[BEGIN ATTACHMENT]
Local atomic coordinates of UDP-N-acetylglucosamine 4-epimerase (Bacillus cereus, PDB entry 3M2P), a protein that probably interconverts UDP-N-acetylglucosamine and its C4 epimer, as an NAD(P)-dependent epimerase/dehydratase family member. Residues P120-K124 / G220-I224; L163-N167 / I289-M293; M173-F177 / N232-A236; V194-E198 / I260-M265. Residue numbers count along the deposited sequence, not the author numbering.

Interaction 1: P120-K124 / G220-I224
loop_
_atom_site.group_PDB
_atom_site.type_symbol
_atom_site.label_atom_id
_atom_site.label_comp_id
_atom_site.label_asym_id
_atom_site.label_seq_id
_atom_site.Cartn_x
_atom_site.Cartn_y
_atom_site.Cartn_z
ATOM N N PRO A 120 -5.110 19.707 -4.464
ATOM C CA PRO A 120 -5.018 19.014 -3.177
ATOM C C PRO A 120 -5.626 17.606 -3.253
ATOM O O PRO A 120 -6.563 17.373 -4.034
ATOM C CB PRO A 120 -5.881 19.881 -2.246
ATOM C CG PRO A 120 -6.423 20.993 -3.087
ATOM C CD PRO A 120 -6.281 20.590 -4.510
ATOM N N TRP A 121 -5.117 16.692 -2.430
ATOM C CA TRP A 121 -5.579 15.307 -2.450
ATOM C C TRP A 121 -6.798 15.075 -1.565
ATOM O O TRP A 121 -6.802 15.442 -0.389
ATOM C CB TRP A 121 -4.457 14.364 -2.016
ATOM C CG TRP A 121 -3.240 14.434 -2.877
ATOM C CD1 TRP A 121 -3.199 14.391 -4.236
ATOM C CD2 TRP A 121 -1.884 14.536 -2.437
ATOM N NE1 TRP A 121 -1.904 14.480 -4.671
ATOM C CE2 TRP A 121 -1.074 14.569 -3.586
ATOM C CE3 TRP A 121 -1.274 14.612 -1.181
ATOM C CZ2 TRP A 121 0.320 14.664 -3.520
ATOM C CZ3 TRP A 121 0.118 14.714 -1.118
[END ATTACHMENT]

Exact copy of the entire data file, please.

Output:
Local atomic coordinates of UDP-N-acetylglucosamine 4-epimerase (Bacillus cereus, PDB entry 3M2P), a protein that probably interconverts UDP-N-acetylglucosamine and its C4 epimer, as an NAD(P)-dependent epimerase/dehydratase family member. Residues P120-K124 / G220-I224; L163-N167 / I289-M293; M173-F177 / N232-A236; V194-E198 / I260-M265. Residue numbers count along the deposited sequence, not the author numbering.

Interaction 1: P120-K124 / G220-I224
loop_
_atom_site.group_PDB
_atom_site.type_symbol
_atom_site.label_atom_id
_atom_site.label_comp_id
_atom_site.label_asym_id
_atom_site.label_seq_id
_atom_site.Cartn_x
_atom_site.Cartn_y
_atom_site.Cartn_z
ATOM N N PRO A 120 -5.110 19.707 -4.464
ATOM C CA PRO A 120 -5.018 19.014 -3.177
ATOM C C PRO A 120 -5.626 17.606 -3.253
ATOM O O PRO A 120 -6.563 17.373 -4.034
ATOM C CB PRO A 120 -5.881 19.881 -2.246
ATOM C CG PRO A 120 -6.423 20.993 -3.087
ATOM C CD PRO A 120 -6.281 20.590 -4.510
ATOM N N TRP A 121 -5.117 16.692 -2.430
ATOM C CA TRP A 121 -5.579 15.307 -2.450
ATOM C C TRP A 121 -6.798 15.075 -1.565
ATOM O O TRP A 121 -6.802 15.442 -0.389
ATOM C CB TRP A 121 -4.457 14.364 -2.016
ATOM C CG TRP A 121 -3.240 14.434 -2.877
ATOM C CD1 TRP A 121 -3.199 14.391 -4.236
ATOM C CD2 TRP A 121 -1.884 14.536 -2.437
ATOM N NE1 TRP A 121 -1.904 14.480 -4.671
ATOM C CE2 TRP A 121 -1.074 14.569 -3.586
ATOM C CE3 TRP A 121 -1.274 14.612 -1.181
ATOM C CZ2 TRP A 121 0.320 14.664 -3.520
ATOM C CZ3 TRP A 121 0.118 14.714 -1.118